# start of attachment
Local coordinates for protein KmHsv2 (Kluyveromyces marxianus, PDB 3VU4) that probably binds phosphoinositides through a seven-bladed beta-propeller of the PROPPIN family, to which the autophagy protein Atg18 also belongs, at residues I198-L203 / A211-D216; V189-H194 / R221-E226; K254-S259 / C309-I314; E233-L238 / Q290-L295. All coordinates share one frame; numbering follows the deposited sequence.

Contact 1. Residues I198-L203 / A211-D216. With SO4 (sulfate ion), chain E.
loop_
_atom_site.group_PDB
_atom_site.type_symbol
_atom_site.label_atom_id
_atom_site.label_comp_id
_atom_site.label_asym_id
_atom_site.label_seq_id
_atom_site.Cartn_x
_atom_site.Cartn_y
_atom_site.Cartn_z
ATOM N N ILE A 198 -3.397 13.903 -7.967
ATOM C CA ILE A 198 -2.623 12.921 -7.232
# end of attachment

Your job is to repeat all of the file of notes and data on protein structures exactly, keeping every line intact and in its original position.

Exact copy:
Local coordinates for protein KmHsv2 (Kluyveromyces marxianus, PDB 3VU4) that probably binds phosphoinositides through a seven-bladed beta-propeller of the PROPPIN family, to which the autophagy protein Atg18 also belongs, at residues I198-L203 / A211-D216; V189-H194 / R221-E226; K254-S259 / C309-I314; E233-L238 / Q290-L295. All coordinates share one frame; numbering follows the deposited sequence.

Contact 1. Residues I198-L203 / A211-D216. With SO4 (sulfate ion), chain E.
loop_
_atom_site.group_PDB
_atom_site.type_symbol
_atom_site.label_atom_id
_atom_site.label_comp_id
_atom_site.label_asym_id
_atom_site.label_seq_id
_atom_site.Cartn_x
_atom_site.Cartn_y
_atom_site.Cartn_z
ATOM N N ILE A 198 -3.397 13.903 -7.967
ATOM C CA ILE A 198 -2.623 12.921 -7.232